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Herbs for Baby: Lemon Balm, Chamomile and Caraway

By: Leigh Sexton - Updated: 7 Jul 2014 | comments*Discuss
 
Chamomile Lemon Balm Caraway Matricaria

Parents are paying increasing attention to the way they treat childhood ailments, particularly of very small children and babies. While some of the recent health scares that caused parents such anxiety have proved unfounded in science, it’s been a wake-up call to many to investigate gentler options for simple problems. Sometimes medicine is necessary and it’s always essential to seek expert advice from a doctor, health visitor or midwife. On other occasions there are natural alternatives that have been tested over centuries and which provide relief from symptoms that are part of growing up.

Chamomile For Calmness

Many little ones go through one or more periods of colic which can be distressing to them but even more upsetting to their parents. A fussy, crying, irritable baby can create an atmosphere that fills a whole house! There are two ways that a colicky baby can receive the benefits of chamomile: if the mother is breast-feeding, she can drink a strong infusion of the herb herself, six times a day. If the baby is bottle fed, a lukewarm infusion of the tea can be given three times a day. Ensure that you use the dried herb German chamomile (Matricaria recutita) or teabags that contain this herb and nothing else. Boil water and pour a mug full on two teabags or half a handful of the dried herb. Steep for five minutes, allow to cool and add just enough sugar to sweeten to taste. Give in a bottle or spouted mug up to five times a day. Dispose of any remaining infusion after 24 hours and start again.

Children with coughs and colds often benefit from chamomile tea too, and the reason for this is likely to be the way that the tea increases levels of antibacterial compounds that help fight infections and viruses.

A 2005 study in the American Chemical Society's Journal of Agricultural and Food Chemistry, found that this form of chamomile helped volunteers who had various forms of stomach upset. Their urine, while drinking the tea and for two weeks after, showed increased levels of hippurate and glycine. The former helps increase antibacterial activity in the body and the latter is an amino acid that relieves muscle spasms and acts as a nerve relaxant. So it seems chamomile may both help the body’s immune system and ease the pain of stomach cramps and unsettling coughs.

Caraway For Healthy Tummies

In 2005, a study at the University of Tehran found that what folklore had known for many centuries was provable. The research, published in the Journal of Nutritional and Environmental Medicine, found that herbs traditionally used in Iran to treat stomach disorders had an inhibitory effect on one of the most common gastric pathogens, Helicobactor pylori. It’s long been known that caraway seeds help fight flatulence and they are a common ingredient in rye bread. Our grandparents also baked them into the seed cakes that were fed to children in the nursery – probably because they knew the seeds helped fight upset stomachs.

Caraway infusions are easy to make – buy dried caraway seed (Carum carvi) and crush around 15ml in a mortar and pestle to release the and pour around 250ml of boiling water on top. Leave to steep for fifteen minutes then strain, allow to cool, sweeten as necessary, and give to babies in a bottle or older toddlers in a cup. Dispose of any remaining infusion after 24 hours and start again. For older children, say four years old and above, caraway seed can be added to muffins, biscuits and breads baked at home. If you have a child who dislikes the smell of ‘greens’ such as cabbage or Brussels sprouts, adding a pinch of the crushed seed to the cooking water can disguise the offensive odour as well as helping cut down on the risk of bloating and gas that some people associate with eating brassicas.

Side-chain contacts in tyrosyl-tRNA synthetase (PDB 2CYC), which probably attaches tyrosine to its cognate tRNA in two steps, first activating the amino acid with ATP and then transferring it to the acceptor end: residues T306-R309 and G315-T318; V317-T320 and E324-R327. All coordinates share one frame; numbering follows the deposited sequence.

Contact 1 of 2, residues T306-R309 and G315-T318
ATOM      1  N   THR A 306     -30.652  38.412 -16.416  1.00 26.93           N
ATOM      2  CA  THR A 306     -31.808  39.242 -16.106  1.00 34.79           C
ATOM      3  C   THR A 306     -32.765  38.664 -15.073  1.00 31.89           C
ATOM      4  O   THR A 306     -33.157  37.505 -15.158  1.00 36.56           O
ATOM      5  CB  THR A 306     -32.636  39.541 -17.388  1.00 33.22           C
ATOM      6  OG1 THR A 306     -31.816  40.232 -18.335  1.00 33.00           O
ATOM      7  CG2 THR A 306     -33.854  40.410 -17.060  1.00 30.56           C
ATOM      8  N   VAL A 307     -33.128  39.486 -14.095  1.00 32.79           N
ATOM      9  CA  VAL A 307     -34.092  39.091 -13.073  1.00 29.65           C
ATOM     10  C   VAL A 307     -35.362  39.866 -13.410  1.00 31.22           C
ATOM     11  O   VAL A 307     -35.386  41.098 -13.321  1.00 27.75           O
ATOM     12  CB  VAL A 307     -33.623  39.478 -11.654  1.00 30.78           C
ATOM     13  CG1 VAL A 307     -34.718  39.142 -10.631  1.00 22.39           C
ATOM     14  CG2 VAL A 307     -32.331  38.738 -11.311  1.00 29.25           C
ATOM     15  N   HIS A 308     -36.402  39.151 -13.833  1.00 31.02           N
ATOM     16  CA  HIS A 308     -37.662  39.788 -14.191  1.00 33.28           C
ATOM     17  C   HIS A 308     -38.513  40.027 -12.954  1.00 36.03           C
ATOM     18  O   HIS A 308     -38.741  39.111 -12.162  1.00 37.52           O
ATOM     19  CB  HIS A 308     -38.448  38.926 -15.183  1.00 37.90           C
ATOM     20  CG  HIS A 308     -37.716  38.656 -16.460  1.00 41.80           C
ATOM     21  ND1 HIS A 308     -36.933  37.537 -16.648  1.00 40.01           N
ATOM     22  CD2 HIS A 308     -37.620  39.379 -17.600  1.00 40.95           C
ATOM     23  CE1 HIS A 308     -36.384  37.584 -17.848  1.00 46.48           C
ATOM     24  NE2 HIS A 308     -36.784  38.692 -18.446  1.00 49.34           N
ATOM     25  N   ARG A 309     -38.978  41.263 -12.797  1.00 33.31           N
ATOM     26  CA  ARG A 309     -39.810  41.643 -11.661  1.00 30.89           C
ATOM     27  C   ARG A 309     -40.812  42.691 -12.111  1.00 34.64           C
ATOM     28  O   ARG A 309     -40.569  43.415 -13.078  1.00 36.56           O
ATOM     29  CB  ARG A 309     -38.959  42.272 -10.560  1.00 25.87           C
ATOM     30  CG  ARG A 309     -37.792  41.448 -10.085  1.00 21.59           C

Lemon Balm The Serenity Herb

This pretty but invasive herb is the easiest of the three to grow at home. Buy a plant of Melissa officinalis from a garden centre or nursery and make sure you keep it in a large pot or trough as this member of the mint family can be invasive!

For adults, this is a lovely herb to crush or chop into iced tea, and the flowers can be frozen into ice-cubes to add to iced summer drinks. Like caraway it has a good antispasmodic effect when drunk, although again for adults, it’s important to note that this herb increases the effect of barbiturates so check your prescriptions before indulging!

To make a tea to ease the stomach and calm a fretting baby, take one heaped tablespoon of the dried herb or two of the fresh leaves and steep in 250ml of boiling water for ten minutes. Strain and sweeten if desired. For babies this can be given in a bottle, while older children may enjoy having it as an iced drink in a tall glass. Dispose of any remaining infusion after 24 hours and start again.

Lemon Balm has other uses: the essential oil is very calming and can be used to massage the feet and hands of anxious children to help them sleep – use two drops of the oil to 10 ml of sweet almond oil and smooth gently into hands and feet. If the child is ticklish, just rub lightly on the tops of the feet and avoid the soles and toes. Some parents find an oil burner with Lemon Balm and Chamomile oils used half an hour before bedtime can calm excitable children. Never leave an oil burner or any candle in a child’s room though – it’s better to use the oils in a family room before bedtime, where access to naked flames can be supervised by adults.

The dried leaves and flowers can also be used in potpourri with lavender and cinnamon to create a warm soft fragrance that encourages deep sleep.

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